28/09/2016 12:12 BST | Updated 29/09/2017 06:12 BST

Corbyn Has Lost The British Indian Vote

When my grandparents arrived in the UK from India in the 1950's there was little to welcome them. They weren't allowed into certain jobs, mainstream society or even on the grass. Aside from the fledgling diaspora, the only other support came from the Labour Party. They offered a hand of friendship and an arm of protection. In return, the Indian community gave their votes, loyalty and heart - for generations. In our family, as well as a blotchy mess, you exit the womb two things: A Sikh and a Labour voter. I saw through the God gobbledegook years ago, and now I, and countless other British Indian's - both young and old - walk away from Labour.

The party we were brought up to believe in and trust no longer exists. It is behaving in a way we can't understand or support.

The antisemitism row isn't just a Jewish problem. It is perceived in some quarters that Labour has tolerated some under its banner to round on a minority and unleash hatred, bile and attack, the likes of which has not been seen in mainstream British politics since the 1930's. This sinister behaviour is becoming worse and more entrenched in the identity of Corbyn's Labour. Unchecked, it could appear as de-facto policy. The behaviour of Momentum this week at conference has torn to shreds the (already questionable) conclusions of Baroness Chakrabarti's report on Anti-Semitism in the Labour Party. Wound one minority, others feel the slice; some British Indians are watching and wondering, 'are we next?' It may be a groundless question, but fear has a tendency to bypass pragmatism and cool thought. It's almost unconscionable that Labour (officially or unofficially) could even contemplate an attack on a minority. They were our guardians, not our accusers. It seems that there may be cause for concern: Brexit has stoked old racial tensions; Labour's near-silence on race-hate crimes has been deafening and terrifying in equal measure. We expect token-gesture responses from the Conservatives, but from Labour we want heartfelt action and solidarity. There has been neither.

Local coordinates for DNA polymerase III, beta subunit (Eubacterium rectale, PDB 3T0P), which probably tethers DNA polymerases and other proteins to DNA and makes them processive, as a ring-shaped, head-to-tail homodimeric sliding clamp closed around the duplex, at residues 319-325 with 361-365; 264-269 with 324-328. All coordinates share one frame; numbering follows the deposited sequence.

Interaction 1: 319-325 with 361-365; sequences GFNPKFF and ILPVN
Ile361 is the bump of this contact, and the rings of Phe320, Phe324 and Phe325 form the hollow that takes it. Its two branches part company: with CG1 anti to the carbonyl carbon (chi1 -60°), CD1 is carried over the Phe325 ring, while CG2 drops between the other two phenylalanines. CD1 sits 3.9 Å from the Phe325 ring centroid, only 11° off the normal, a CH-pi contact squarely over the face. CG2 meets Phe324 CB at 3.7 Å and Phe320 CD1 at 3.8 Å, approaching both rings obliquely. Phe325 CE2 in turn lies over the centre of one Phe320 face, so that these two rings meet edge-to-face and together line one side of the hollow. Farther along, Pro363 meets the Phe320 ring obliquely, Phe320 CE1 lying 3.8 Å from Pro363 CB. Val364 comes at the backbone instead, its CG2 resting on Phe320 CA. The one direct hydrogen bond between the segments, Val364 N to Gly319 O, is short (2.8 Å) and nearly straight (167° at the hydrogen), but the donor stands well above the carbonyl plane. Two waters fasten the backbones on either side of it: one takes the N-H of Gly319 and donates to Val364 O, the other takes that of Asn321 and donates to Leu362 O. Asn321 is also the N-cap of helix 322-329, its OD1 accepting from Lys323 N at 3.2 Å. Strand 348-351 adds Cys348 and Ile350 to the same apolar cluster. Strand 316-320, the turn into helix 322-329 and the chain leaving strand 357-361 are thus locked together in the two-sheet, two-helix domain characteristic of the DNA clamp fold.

But silence seems to be something they have become rather good at. Many in the British Indian community were waiting for the Labour party to roar a response to the doctors' strike, teachers strike and BHS fiasco - fertile Labour ground if there ever was one - but nothing impassioned came from them. Just Stock responses and stock protests. Their minds - and hearts - were elsewhere. I just don't know where. My grandfather, who helped establish the Indian Workers Association trade union in the 1960's with support from Labour, would be itching under his turban in disbelief if he were alive now. But beyond Corbyn's apathy and otherness, his shadow Chancellor has truly ripped away the heartstrings. The British Indian community are hard-wired for entrepreneurship - it's a trait seared into them by the poverty-fire which flamed under their feet. So, for him to try and convince them of the merits of high business taxation, borrowing and nationalisation is a mission of kamikaze consequences.

Labour is being perceived by some as a party of extremism, isolationism, intrigue and fear. It is not a party for British Indians any more. But I ask Corbyn and his acolytes this: do you realise what you have lost? Do you realise who you have cast aside? The British Indians were among your most loyal foot-soldiers. They were your broken-glass-crawlers, die hard campaigners and effective - and passionate - evangelisers. You have pushed away a worthy and honourable group of women and men, and generations yet unborn, with your policies, tolerances and silence. And for what? For who? I fear it's for your own skewed notion of Britain. But that country - the way you want it to be - will never and should never exist.

But where do we go now? Where do my family, and many like us, put our cross on polling day? The Liberal Democrats are now nothing more than a grumble in the gut of democracy and the Tories still smell a bit iffy. Whatever Jeremy Corbyn may now say about migrants, workers-rights or the economy, a thick, fibrous umbilical between British Indians and the Labour Party has been severed.